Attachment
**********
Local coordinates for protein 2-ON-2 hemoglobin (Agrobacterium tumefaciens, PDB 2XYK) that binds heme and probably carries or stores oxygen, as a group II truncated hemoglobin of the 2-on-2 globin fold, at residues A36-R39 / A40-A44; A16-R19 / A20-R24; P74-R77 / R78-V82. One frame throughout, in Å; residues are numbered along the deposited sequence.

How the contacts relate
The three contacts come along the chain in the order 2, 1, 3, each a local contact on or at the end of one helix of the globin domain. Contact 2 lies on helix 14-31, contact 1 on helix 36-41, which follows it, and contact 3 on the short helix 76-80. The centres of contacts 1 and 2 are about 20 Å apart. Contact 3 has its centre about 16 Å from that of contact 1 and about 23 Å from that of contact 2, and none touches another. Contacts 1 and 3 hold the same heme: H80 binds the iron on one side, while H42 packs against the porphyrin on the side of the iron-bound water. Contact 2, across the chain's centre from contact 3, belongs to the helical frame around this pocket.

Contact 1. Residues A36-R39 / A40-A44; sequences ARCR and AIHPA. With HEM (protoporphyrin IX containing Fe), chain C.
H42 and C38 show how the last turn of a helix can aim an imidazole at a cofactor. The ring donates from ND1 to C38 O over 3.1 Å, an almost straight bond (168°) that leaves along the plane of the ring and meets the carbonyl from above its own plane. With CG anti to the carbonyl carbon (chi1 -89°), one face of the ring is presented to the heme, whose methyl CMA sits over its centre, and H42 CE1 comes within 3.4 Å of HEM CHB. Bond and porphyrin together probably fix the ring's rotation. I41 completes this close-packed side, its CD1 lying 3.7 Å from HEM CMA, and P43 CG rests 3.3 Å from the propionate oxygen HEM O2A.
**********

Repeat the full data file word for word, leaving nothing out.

Local coordinates for protein 2-ON-2 hemoglobin (Agrobacterium tumefaciens, PDB 2XYK) that binds heme and probably carries or stores oxygen, as a group II truncated hemoglobin of the 2-on-2 globin fold, at residues A36-R39 / A40-A44; A16-R19 / A20-R24; P74-R77 / R78-V82. One frame throughout, in Å; residues are numbered along the deposited sequence.

How the contacts relate
The three contacts come along the chain in the order 2, 1, 3, each a local contact on or at the end of one helix of the globin domain. Contact 2 lies on helix 14-31, contact 1 on helix 36-41, which follows it, and contact 3 on the short helix 76-80. The centres of contacts 1 and 2 are about 20 Å apart. Contact 3 has its centre about 16 Å from that of contact 1 and about 23 Å from that of contact 2, and none touches another. Contacts 1 and 3 hold the same heme: H80 binds the iron on one side, while H42 packs against the porphyrin on the side of the iron-bound water. Contact 2, across the chain's centre from contact 3, belongs to the helical frame around this pocket.

Contact 1. Residues A36-R39 / A40-A44; sequences ARCR and AIHPA. With HEM (protoporphyrin IX containing Fe), chain C.
H42 and C38 show how the last turn of a helix can aim an imidazole at a cofactor. The ring donates from ND1 to C38 O over 3.1 Å, an almost straight bond (168°) that leaves along the plane of the ring and meets the carbonyl from above its own plane. With CG anti to the carbonyl carbon (chi1 -89°), one face of the ring is presented to the heme, whose methyl CMA sits over its centre, and H42 CE1 comes within 3.4 Å of HEM CHB. Bond and porphyrin together probably fix the ring's rotation. I41 completes this close-packed side, its CD1 lying 3.7 Å from HEM CMA, and P43 CG rests 3.3 Å from the propionate oxygen HEM O2A.